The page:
# Domain attribute

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## What is the Domain Attribute?

The Domain attribute specifies the type or range of valid values for a variable, and how those values should be interpreted -- e.g., as discrete or continuous.

## Continuous vs. Discrete

The possible values for a numeric value may be continuous or discrete. For example, a variable such as `Number_of_failures`

is integer-valued, and is therefore "discrete numeric", while a variable such as `Airspeed`

is real-valued and thus continuous.

When dealing with uncertain numeric quantities, knowing whether a variable is continuous or discrete is necessary for the proper statistical treatment. When expressing uncertainty, we use probability of outcomes for discrete-valued variables, and probability-densities for continuous variables.

### Where is this used

When Analytica computes or graphs statistical results, the appropriate computation changes depending on whether the quantity is discrete or continuous. For example, Pdf returns a 1-D array of probabilities, indexed by a *.Possible_Values* index, for a discrete variable, but for a continuous variable it returns a two-D array indexed by *.Step* and *DensityIndex*. Results of Frequency, GetFract, Pdf, and Cdf are all influenced by this distinction.

The domain also determines the space of options for Slider and self-Choice controls.

### Automatic

When the domain is set to Automatic, Analytica attempts to infer whether a variable is discrete or continuous based on the values that occur. This inference is heuristic -- it is a guess on Analytica's part. Most the time, Analytica will guess correctly. For example, if the data contains a small number of unique integer values, as might result from a Poisson or Geometric distribution, Analytica will usually infer that the domain is discrete, while if many real-valued quantities occur, as with a Normal distribution, it will correctly infer that the quantity is continuous.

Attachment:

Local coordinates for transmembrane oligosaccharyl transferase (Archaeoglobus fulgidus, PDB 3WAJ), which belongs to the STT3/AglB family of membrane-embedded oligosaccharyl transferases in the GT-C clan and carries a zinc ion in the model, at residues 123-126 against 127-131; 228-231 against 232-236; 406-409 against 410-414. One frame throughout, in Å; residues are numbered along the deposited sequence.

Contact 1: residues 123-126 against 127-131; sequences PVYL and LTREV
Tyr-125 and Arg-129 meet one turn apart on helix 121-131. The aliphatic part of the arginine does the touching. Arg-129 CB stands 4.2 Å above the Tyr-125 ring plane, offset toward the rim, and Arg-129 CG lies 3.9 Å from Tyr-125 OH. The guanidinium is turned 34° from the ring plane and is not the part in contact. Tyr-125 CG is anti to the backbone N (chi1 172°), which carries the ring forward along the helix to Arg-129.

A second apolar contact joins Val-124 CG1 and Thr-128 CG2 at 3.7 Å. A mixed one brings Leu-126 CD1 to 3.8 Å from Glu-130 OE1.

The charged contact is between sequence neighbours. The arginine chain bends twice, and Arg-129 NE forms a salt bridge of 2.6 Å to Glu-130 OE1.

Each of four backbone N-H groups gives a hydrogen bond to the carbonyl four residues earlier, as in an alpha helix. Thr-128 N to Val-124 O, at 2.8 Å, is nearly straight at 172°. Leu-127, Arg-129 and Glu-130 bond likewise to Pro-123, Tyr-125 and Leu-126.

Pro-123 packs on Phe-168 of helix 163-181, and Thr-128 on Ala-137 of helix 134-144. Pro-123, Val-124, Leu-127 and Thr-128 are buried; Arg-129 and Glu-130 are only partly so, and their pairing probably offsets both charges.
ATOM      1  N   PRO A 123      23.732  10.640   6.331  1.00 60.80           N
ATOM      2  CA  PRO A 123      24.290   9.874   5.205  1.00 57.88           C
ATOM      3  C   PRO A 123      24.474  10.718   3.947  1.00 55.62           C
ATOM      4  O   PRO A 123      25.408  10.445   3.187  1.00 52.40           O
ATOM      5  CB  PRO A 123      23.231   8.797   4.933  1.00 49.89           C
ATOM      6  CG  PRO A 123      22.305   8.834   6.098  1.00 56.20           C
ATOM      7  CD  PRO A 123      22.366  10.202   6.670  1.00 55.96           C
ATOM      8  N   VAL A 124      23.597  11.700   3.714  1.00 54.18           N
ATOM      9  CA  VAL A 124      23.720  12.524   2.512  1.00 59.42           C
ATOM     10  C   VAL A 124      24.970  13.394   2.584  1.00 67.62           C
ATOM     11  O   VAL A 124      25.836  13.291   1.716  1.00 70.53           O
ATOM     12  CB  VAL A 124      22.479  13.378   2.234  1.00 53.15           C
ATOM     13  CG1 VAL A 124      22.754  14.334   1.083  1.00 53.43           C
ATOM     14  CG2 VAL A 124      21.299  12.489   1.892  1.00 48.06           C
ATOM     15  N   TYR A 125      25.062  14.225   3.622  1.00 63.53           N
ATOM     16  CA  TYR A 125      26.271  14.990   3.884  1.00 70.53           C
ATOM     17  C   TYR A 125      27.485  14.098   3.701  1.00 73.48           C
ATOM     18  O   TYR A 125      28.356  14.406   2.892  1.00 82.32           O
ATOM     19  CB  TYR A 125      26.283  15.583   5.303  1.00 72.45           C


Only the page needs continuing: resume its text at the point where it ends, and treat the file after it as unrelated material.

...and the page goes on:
However, because the inference is heuristic, it may get it wrong in some cases. When this happens, or proactively to prevent this possibility, you can explicitly set the domain to indicate whether the quantity is discrete or continuous.

### Continuous

Select a Continuous domain if your quantity is real-valued.

### Discrete Numeric

Select this if only certain discrete values are possible, as with an integer-valued quantity. If you can identify the exact set of possible values, consider setting an explicit domain, as either a list of numbers, or as an index-valued domain.

### Categorical

If your variable may have non-numeric values, or you do not wish the value to be interpreted numerically, set the domain to Categorical.

## Explicit Domains

If you can identify a finite set of possible values, you may list these explicitly using a List, List-of-labels, or Index domain.

When your variable contains an explicit domain, it can serve as an index or a value. When an expression occurs in an index context, the domain value is used. Furthermore, the variable can be used to index a DetermTable or Probability Table.

### List (of expressions)

### List of Labels

### Index-Domain

An index domain uses the index values of another indicated index variable. If the possible values already exists in another index, or if many variables share the same domain, the values only have to be listed once. Furthermore, with this feature, values can be computed (the evaluated index values are used).

The domain attribute uses the evaluated value of the original index. This, the following two examples do not have equivalent domains:

Example A:

`Index I := [1 + 2, cos(45), X]`

`Domain of D := Index I`

Example B:

`Domain of D := [1 + 2, cos(45), X]`

Assume `X = 2.1`

. In example A, the domain of `D`

is `[3, 0.707, 2.1]`

, while in Example B it is a 3-element list with expressions `1 + 2, cos(45)`

, and the varTerm `X`

.

Likewise, the domain of `D`

can be set to a variable that is defined as an expression that returns a list when evaluated.

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